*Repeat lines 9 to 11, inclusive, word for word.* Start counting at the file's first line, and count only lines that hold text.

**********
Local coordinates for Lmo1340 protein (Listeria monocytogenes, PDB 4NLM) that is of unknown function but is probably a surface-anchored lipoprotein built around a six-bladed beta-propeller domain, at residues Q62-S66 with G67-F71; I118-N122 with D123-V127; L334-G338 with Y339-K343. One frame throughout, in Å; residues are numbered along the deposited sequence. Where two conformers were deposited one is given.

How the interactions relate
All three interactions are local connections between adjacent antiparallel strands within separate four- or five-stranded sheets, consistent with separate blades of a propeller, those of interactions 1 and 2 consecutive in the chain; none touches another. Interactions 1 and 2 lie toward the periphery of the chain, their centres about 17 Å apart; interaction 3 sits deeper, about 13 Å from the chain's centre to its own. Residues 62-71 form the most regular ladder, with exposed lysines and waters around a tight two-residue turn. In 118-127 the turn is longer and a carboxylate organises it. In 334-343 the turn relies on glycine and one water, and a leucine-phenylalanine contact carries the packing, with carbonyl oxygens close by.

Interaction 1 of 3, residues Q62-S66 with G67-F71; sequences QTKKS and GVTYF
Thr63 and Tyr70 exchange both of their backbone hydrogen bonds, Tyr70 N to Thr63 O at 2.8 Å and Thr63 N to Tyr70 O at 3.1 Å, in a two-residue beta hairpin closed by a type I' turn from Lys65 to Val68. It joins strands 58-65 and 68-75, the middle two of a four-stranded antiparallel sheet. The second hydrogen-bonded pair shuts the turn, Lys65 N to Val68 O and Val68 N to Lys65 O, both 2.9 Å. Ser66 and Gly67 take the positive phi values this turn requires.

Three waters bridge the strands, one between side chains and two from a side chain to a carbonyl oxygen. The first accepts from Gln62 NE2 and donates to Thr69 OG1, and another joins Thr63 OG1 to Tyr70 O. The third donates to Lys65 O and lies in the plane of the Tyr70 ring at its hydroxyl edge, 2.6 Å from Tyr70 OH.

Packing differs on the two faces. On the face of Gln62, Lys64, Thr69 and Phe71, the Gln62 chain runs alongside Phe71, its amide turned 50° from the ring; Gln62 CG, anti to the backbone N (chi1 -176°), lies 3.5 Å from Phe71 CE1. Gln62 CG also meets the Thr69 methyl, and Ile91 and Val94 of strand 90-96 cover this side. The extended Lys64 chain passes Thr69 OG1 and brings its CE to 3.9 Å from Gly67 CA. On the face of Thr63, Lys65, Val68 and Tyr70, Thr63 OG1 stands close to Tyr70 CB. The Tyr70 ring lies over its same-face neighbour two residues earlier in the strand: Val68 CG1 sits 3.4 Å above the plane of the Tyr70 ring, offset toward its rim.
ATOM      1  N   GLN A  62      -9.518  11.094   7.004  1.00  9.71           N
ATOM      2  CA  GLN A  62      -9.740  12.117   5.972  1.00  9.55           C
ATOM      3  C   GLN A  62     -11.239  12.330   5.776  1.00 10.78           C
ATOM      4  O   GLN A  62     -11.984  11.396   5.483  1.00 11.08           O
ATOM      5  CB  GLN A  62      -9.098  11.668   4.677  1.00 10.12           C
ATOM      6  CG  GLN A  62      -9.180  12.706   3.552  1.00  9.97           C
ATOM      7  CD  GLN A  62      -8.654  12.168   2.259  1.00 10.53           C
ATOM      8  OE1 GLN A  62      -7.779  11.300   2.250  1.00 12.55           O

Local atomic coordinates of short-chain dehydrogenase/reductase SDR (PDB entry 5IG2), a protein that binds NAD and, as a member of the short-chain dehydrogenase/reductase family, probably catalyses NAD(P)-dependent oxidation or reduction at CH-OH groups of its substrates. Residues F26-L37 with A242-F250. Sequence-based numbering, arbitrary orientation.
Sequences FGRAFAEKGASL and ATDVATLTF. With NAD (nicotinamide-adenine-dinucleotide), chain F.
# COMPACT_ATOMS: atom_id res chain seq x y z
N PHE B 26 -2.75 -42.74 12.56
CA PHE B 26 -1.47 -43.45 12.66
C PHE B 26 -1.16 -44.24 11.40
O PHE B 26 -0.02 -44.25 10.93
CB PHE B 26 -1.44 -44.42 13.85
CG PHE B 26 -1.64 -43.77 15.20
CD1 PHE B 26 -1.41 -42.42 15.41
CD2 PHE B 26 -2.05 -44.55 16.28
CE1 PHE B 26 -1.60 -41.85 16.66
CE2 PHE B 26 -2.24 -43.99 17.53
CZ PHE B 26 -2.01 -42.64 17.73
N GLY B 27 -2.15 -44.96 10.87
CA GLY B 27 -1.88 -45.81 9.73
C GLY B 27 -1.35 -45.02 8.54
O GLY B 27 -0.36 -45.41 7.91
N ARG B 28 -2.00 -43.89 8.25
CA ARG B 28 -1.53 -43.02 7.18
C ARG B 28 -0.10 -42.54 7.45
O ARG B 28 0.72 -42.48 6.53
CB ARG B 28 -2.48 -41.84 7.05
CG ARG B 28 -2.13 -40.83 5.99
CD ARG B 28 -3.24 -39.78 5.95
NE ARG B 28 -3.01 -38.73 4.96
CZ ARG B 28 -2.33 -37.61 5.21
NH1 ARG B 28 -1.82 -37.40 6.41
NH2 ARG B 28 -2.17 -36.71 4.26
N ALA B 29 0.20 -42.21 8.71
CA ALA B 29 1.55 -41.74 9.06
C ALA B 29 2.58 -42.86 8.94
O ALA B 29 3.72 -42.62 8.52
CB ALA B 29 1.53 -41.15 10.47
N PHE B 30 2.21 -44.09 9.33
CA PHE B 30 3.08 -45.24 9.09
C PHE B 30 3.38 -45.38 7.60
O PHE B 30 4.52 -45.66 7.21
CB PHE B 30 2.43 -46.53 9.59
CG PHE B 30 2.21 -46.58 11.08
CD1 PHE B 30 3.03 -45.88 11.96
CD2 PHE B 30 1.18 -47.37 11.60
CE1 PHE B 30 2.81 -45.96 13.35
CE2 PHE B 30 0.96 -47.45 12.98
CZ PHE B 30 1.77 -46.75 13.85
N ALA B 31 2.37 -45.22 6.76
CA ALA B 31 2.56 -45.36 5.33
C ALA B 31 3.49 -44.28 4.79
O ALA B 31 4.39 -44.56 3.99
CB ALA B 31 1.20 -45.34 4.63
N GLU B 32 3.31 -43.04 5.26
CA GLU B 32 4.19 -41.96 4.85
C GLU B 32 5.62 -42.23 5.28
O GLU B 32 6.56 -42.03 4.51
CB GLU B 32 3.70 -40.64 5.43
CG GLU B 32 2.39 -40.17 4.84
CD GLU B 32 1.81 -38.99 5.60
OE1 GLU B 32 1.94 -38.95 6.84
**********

ATOM      2  CA  GLN A  62      -9.740  12.117   5.972  1.00  9.55           C
ATOM      3  C   GLN A  62     -11.239  12.330   5.776  1.00 10.78           C
ATOM      4  O   GLN A  62     -11.984  11.396   5.483  1.00 11.08           O